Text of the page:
Mariahilf Monastery, Innstadt - Passau

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    Pen and Ink Sketch with Watercolor - Erwin Weber - 1983

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The pilgrimage church, Mariahilf, and monastery is located on a hill overlooking Innstadt, a suburb of Passau. It was built to house a copy of the Innsbruck miraculous painting of the Madonna by Lucas Cranach, the Elder. In 1620, Marquard von Schwendi, dean of St. Stephan's Cathedral in Passau, asked Pius an artist from Passau to make the copy of Cranach's image of the Virgin to be hung in his castle. This painting became the rallying cry "Mariahilf" or "Help us, Mary", to live through the difficult years of the 30-Years War (1618-1648) when one-third of the German population lost their lives and countless cities and villages were burned to the ground. It also was the way to ask for help to stop the Turks from taking Vienna in 1683.

The pilgrimage church, Mariahilf, was constructed from 1624 to 1627 by Francesco Garbanio. The wood covered Pilgrimage staircase was constructed by the Cathedral Dean, Marquardt von Schwendt, and completed in 1628. The devout would enter the church by ascending the staircase with its 321 steps on their knees from Innstadt below to the Pilgrimage church, Mariahilf above by saying a prayer on each step. The painting of the Madonna was built into the high altar in 1729. Emperor Leopold I gave the church a chandelier as an expression of thanks for their prayers to defeat the Turks. The fixture is a masterpiece by Lucas Lang, a goldsmith from Augsburg.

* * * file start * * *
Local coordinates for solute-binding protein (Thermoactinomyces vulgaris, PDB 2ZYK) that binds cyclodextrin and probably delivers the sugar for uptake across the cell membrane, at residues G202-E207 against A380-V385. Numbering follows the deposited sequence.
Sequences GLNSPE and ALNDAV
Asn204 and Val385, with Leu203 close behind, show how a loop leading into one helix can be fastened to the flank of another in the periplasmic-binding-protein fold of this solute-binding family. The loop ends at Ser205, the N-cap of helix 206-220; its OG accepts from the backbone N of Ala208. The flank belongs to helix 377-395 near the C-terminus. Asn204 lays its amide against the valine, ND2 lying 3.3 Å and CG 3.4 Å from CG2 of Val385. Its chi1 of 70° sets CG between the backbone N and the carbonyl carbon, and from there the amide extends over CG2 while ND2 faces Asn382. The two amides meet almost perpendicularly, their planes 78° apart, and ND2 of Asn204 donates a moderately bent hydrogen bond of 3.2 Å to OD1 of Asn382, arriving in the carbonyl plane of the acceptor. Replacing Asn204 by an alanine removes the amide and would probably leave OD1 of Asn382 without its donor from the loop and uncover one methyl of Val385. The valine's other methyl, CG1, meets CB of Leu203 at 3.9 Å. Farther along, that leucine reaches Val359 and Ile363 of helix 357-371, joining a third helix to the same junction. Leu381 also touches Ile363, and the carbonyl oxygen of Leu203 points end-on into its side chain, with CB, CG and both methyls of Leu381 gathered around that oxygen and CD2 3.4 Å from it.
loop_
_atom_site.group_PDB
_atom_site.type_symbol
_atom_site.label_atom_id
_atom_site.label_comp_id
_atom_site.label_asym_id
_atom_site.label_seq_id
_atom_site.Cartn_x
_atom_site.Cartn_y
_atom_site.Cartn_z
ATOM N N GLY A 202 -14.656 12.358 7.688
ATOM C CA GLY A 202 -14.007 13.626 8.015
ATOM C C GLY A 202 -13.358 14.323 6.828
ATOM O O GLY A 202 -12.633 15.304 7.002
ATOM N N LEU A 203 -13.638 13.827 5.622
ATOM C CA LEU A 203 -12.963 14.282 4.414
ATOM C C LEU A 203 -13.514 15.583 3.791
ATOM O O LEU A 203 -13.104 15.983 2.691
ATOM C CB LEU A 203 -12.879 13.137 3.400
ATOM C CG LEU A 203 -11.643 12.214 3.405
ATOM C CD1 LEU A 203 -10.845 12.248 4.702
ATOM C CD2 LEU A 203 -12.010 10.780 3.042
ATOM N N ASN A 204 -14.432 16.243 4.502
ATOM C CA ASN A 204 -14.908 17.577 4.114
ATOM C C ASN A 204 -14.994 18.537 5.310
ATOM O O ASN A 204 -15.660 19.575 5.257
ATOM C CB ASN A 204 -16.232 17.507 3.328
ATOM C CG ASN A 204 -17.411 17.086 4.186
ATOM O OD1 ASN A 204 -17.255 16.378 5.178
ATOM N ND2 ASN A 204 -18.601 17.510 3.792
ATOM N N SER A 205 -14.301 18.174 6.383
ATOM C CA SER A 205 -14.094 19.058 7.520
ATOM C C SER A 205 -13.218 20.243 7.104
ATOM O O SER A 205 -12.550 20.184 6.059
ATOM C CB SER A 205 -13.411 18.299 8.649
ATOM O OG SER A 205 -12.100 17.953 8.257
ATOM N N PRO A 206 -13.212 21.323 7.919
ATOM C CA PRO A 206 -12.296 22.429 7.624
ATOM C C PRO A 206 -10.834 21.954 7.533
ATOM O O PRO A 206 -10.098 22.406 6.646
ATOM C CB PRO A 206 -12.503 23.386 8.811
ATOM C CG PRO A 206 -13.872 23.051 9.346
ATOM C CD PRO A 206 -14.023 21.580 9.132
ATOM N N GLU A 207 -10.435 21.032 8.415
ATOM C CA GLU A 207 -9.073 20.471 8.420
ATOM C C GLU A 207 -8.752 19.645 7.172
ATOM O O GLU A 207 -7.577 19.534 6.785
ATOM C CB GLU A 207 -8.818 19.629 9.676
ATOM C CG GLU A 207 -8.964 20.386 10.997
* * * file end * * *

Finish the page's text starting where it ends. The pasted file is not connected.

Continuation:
The buildings surrounding Mariahilf church belong to the Capuchin monks a branch of the Franciscan Order of monks. The covered fountain dates back to 1638. The Capuchins at Mariahilf grow their own vegetables, herbs, and take care of a large rose garden. They dressed in brown habits with a hood, wear sandals, grow beards, and have little contact with the outside world. Weber sketched the monastery in 1983.